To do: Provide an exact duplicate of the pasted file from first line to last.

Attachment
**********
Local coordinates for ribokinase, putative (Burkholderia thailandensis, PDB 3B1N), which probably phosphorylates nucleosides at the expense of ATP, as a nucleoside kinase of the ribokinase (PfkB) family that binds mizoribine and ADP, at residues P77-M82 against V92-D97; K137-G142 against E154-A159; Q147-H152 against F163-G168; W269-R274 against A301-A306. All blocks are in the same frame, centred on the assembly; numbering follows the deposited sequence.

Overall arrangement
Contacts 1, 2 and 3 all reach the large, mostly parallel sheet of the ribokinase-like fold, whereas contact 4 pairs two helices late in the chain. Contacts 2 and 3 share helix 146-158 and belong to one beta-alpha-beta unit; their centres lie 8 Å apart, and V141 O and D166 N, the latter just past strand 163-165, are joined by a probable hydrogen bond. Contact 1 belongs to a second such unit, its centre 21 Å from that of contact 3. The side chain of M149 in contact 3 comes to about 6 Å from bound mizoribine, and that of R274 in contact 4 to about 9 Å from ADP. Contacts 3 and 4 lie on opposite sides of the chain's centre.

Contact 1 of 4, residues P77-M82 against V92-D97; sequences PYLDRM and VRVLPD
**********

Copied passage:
Local coordinates for ribokinase, putative (Burkholderia thailandensis, PDB 3B1N), which probably phosphorylates nucleosides at the expense of ATP, as a nucleoside kinase of the ribokinase (PfkB) family that binds mizoribine and ADP, at residues P77-M82 against V92-D97; K137-G142 against E154-A159; Q147-H152 against F163-G168; W269-R274 against A301-A306. All blocks are in the same frame, centred on the assembly; numbering follows the deposited sequence.

Overall arrangement
Contacts 1, 2 and 3 all reach the large, mostly parallel sheet of the ribokinase-like fold, whereas contact 4 pairs two helices late in the chain. Contacts 2 and 3 share helix 146-158 and belong to one beta-alpha-beta unit; their centres lie 8 Å apart, and V141 O and D166 N, the latter just past strand 163-165, are joined by a probable hydrogen bond. Contact 1 belongs to a second such unit, its centre 21 Å from that of contact 3. The side chain of M149 in contact 3 comes to about 6 Å from bound mizoribine, and that of R274 in contact 4 to about 9 Å from ADP. Contacts 3 and 4 lie on opposite sides of the chain's centre.

Contact 1 of 4, residues P77-M82 against V92-D97; sequences PYLDRM and VRVLPD